ANDRZEJ KRAUZEIn 2013, bioengineer Wen Wang, then a research scientist at MIT, attended a talk on how Bacillus spores shrink in response to falling relative humidity. The research, published the following year in Nature Nanotechnology (9:137-41), focused on using this property to extract energy, but it gave Wang another idea: What if she could use shape-shifting bacteria to develop a material that would ventilate upon sensing the sweat of its wearer? “Humans are a natural source of humid air,” she says. “We thought maybe we can do something related to garments.”
She teamed up with her friend and colleague Lining Yao, also a researcher at MIT’s Media Lab, and began testing what caused the spores to change shape. Through a process of elimination, the team found that it was changes to the proteins inside the spores that contributed the most to the volume change, though DNA and polysaccharides also shifted configuration in response to changes in humidity. Sure enough, attaching pure bacterial protein to a fabric caused the material to become moisture sensitive. “Imagine you have a double-layer system: the top layer is the protein layer; the bottom layer is the fabric layer,” Wang explains. “When the top layer starts to shrink [in response to dry conditions], the whole thing bends up.”
Then came the challenge of designing a garment that would open in response to sweat, to allow the wearer to get additional ventilation as their body heat rose. Despite pinning the shape response on the bacterial proteins, Wang and her colleagues decided to use whole bacteria for this part of their project, in part because they are so easy to produce. “One bacterium, overnight, becomes millions,” Wang explains. Whole bacteria are also more stable than naked proteins, she adds, and using whole bacteria could also enable the team to one day endow the garment with additional functions, such as consuming sweat, emitting light, or producing a pleasant-smelling odor.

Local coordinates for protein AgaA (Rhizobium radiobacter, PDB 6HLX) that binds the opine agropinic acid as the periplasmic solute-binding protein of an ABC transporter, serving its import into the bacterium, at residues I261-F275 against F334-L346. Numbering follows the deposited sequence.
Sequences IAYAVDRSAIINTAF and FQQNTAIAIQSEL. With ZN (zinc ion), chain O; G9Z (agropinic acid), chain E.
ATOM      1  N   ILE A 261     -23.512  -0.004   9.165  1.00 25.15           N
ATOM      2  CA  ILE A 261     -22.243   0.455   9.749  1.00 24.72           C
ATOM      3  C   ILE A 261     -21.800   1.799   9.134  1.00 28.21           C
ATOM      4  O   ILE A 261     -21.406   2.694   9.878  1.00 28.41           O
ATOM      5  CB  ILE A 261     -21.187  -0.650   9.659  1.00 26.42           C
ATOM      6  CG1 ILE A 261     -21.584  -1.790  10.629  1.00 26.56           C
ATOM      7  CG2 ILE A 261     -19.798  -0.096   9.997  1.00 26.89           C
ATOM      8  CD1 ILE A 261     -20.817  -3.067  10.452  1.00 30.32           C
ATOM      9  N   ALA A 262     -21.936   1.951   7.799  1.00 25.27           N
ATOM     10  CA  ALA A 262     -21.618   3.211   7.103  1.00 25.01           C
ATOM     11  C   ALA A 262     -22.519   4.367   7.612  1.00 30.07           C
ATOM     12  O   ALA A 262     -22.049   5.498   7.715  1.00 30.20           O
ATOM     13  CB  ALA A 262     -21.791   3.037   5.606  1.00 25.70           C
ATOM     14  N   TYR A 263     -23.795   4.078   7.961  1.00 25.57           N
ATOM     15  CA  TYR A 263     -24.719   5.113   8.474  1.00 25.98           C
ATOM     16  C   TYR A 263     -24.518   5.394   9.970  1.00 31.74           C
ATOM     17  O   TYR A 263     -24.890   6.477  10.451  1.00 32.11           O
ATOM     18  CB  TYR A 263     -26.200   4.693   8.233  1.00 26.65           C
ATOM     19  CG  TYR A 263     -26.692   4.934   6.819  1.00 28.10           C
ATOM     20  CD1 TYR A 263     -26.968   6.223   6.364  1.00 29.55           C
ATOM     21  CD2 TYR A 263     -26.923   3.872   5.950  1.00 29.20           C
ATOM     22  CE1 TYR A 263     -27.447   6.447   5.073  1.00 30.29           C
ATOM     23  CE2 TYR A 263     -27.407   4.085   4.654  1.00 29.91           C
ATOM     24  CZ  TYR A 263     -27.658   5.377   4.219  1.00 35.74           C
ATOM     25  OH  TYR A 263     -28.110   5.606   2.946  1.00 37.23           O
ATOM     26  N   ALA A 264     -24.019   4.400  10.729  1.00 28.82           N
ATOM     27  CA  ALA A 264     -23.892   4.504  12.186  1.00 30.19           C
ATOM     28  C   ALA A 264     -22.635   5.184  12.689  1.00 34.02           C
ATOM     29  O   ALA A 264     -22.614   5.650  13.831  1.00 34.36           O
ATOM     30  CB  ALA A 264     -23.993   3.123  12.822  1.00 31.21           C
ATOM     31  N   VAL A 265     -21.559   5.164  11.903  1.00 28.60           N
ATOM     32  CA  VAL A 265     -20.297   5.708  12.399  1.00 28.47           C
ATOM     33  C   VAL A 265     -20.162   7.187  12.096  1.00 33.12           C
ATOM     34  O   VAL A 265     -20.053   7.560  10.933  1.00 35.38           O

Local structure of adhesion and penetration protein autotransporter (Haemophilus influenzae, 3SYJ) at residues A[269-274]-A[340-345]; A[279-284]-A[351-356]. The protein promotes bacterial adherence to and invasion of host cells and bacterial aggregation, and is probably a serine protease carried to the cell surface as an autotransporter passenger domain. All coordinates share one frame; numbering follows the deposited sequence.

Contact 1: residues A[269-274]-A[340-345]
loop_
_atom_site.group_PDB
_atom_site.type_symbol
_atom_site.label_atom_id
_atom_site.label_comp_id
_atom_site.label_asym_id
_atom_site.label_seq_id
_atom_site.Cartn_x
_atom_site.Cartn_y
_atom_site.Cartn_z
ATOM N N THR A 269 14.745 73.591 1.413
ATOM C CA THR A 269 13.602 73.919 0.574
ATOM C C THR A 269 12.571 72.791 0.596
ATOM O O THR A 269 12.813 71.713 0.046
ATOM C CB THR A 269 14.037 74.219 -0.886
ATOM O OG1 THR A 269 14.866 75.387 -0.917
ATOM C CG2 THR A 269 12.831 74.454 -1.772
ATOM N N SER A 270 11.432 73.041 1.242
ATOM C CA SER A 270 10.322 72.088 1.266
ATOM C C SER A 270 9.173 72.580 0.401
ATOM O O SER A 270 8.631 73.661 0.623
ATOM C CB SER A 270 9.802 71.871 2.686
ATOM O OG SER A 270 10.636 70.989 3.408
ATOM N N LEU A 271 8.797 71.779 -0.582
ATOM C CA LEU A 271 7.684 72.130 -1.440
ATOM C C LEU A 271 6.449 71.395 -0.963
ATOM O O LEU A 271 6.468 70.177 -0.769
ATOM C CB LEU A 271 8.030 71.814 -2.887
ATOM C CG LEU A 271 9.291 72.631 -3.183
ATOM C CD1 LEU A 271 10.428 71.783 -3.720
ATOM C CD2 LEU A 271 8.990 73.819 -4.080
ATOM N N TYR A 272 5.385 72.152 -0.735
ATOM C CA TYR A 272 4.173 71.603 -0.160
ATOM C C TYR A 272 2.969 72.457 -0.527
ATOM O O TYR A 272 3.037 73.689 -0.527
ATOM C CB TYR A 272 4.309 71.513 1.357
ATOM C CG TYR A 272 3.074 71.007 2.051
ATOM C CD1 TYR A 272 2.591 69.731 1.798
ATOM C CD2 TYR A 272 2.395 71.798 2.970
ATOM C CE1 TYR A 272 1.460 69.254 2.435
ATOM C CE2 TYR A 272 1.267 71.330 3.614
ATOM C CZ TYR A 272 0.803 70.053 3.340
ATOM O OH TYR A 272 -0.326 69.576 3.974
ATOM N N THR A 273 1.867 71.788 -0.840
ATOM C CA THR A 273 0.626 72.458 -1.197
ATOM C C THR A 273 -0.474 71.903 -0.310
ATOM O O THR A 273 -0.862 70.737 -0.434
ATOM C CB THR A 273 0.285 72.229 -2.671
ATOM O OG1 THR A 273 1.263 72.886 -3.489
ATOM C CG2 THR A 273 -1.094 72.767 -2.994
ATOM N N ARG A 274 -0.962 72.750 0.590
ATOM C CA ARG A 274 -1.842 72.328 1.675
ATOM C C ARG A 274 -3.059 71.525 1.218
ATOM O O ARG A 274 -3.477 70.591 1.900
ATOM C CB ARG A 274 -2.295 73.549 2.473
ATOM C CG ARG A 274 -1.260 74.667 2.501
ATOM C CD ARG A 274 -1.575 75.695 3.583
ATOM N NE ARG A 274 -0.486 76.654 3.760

That’s the advantage of our garment—it’s helping you remove the moisture immediately.—Wen Wang
Using a 3-D printer, the team laid down a layer of bacterial cells directly onto latex sheets. However, due to the high relative humidity of the printing conditions, the resulting material curled toward the bacterial side of the fabric at normal room conditions. This is the opposite of what the researchers wanted: they were hoping to create a material that was flat at normal conditions and curled in response to high humidity. To solve this problem, the group decided to print bacteria on both sides of the fabric. This way, both sides would respond equally to room conditions, and the fabric would remain flat. But when one side was exposed to humidity, as would be the case for the interior of a shirt, that side would expand relative to the opposite side, and the material would bend outward.
With the help of added collaborators, the researchers used a version of the triple-layer fabric made with Bacillus subtilis to create responsive vents on the back of a shirt. The team then had volunteers wear the garment while running on a treadmill or cycling on a stationary bike, and monitored their skin temperature and humidity. In just five minutes, the vents started to open up, allowing the sweat to evaporate and lowering the wearers’ temperature to a greater degree than experienced by people who wore a control shirt with nonfunctional flaps (Science Advances, 3:e160198, 2017).